The vitamin D receptor (VDR) is an endocrine member of the nuclear receptor superfamily and binds the biologically most active vitamin D metabolite, 1α,25-dihydroxyvitamin D3 (1α,25(OH)2D3). The VDR ligandbinding domain is a molecular switch, since its ligand-triggered interactions with corepressor and coactivator proteins are the central molecular events of nuclear 1α,25(OH)2D3 signaling. 1α,25(OH)2D3 analogues have been developed with the goal to improve the biological profile of the natural hormone for a therapeutic application either in hyperproliferative diseases, such as psoriasis and different types of cancer, or in bone disorders, such as osteoporosis. Most of the analogues described to date are agonists, with a few having been identified as antagonists. Only the two side chain analogue Gemini and some of its derivatives act under restricted conditions as inverse agonists. In this review we discuss the molecular mechanisms of these different type of analogues based on crystal structure data, molecular dynamics simulations and biochemical assays.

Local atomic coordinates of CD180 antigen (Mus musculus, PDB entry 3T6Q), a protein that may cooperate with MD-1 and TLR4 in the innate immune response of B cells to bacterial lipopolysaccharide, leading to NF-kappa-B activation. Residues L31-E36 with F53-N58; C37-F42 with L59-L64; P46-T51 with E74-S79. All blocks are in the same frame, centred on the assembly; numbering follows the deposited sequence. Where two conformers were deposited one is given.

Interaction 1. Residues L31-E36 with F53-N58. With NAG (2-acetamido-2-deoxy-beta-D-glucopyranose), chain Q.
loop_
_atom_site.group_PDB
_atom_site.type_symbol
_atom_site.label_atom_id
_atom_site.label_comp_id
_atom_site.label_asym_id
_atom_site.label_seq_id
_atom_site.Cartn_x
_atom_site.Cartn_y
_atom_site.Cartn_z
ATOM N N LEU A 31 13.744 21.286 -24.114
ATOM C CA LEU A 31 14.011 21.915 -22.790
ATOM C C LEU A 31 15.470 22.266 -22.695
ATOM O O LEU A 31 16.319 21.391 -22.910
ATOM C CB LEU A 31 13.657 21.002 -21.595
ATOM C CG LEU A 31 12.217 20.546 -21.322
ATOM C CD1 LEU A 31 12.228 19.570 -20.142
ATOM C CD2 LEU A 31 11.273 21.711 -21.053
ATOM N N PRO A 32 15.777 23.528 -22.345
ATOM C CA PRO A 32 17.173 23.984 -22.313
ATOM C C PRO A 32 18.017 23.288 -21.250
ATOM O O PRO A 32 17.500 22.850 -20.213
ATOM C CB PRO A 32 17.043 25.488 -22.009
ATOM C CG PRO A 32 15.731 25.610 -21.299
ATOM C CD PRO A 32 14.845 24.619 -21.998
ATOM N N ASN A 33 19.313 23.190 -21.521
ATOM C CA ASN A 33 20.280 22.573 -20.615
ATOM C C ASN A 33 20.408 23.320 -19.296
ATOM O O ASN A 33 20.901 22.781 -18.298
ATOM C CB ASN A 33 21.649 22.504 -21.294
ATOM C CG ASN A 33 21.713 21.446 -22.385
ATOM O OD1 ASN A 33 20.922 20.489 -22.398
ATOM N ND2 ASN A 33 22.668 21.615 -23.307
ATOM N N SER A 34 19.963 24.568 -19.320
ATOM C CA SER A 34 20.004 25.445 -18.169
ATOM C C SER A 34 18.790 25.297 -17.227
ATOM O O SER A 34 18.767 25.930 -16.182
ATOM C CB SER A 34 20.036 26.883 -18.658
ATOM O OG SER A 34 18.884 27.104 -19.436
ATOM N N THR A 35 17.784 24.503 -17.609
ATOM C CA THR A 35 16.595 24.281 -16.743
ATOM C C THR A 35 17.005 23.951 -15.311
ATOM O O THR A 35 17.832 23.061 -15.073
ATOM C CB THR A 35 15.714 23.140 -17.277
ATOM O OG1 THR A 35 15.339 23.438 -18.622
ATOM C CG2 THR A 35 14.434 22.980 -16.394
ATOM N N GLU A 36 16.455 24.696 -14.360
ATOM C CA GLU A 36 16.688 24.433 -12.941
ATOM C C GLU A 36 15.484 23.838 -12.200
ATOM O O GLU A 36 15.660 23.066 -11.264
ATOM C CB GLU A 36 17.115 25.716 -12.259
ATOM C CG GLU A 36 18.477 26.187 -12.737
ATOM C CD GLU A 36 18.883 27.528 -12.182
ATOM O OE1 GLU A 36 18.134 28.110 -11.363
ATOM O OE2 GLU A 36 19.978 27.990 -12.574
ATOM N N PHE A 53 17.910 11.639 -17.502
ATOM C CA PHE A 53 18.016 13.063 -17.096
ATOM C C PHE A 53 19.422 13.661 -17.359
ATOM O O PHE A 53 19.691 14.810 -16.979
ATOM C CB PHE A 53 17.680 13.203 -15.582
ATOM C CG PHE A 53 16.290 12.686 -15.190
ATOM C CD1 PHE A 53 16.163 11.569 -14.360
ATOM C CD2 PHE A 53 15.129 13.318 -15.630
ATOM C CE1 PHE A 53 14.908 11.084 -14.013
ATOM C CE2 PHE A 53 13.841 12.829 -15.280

Keywords: Nuclear receptor signaling, vitamin D, vitamin D analogues, vitamin D receptor, coactivator proteins, corepressor proteins
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